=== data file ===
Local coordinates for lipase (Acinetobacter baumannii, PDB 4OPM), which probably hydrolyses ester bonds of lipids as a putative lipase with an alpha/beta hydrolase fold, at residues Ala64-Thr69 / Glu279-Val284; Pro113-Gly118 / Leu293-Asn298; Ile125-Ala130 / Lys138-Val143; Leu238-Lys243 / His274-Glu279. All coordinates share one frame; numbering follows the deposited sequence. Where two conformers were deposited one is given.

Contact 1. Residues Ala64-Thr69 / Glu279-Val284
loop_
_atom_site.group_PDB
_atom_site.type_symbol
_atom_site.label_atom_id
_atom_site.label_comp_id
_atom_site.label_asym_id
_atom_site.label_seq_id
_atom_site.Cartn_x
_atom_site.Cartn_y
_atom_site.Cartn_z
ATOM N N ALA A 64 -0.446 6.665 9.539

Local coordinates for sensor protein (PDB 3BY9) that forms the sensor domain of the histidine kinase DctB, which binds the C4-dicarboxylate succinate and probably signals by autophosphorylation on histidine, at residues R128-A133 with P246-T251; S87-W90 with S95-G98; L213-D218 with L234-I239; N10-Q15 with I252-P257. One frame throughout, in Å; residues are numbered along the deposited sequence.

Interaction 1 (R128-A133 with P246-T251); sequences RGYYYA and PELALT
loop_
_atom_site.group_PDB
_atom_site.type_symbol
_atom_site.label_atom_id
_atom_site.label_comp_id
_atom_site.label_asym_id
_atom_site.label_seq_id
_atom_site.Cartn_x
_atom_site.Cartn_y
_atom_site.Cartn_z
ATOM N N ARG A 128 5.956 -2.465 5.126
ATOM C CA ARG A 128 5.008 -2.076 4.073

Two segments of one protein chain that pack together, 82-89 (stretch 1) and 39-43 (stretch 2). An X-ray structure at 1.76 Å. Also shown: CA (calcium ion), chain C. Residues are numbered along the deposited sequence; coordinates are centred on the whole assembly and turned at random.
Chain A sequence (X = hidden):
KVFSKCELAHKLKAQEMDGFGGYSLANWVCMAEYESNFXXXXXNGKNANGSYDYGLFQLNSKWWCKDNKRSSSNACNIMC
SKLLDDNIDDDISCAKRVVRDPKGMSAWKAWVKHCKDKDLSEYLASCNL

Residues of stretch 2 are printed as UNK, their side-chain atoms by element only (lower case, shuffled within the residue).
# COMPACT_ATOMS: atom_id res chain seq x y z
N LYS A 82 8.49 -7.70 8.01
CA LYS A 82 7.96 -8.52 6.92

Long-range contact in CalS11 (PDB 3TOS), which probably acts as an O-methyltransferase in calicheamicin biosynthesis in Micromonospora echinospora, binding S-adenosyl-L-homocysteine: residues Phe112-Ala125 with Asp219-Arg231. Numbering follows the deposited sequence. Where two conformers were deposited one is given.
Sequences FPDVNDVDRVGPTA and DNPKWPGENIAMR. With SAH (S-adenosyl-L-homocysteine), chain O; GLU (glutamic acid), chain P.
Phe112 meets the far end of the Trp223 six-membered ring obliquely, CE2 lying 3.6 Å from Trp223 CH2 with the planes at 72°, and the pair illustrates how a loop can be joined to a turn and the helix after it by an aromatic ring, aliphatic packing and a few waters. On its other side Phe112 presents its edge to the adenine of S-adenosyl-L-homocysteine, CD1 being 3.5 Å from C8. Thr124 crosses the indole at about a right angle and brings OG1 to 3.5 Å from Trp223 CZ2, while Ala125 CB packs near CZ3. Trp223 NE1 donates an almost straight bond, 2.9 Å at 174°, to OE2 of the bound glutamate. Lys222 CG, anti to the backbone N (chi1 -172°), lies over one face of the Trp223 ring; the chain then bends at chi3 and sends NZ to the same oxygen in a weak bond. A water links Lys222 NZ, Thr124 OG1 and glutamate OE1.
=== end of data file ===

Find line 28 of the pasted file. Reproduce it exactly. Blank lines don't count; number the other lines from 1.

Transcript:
Two segments of one protein chain that pack together, 82-89 (stretch 1) and 39-43 (stretch 2). An X-ray structure at 1.76 Å. Also shown: CA (calcium ion), chain C. Residues are numbered along the deposited sequence; coordinates are centred on the whole assembly and turned at random.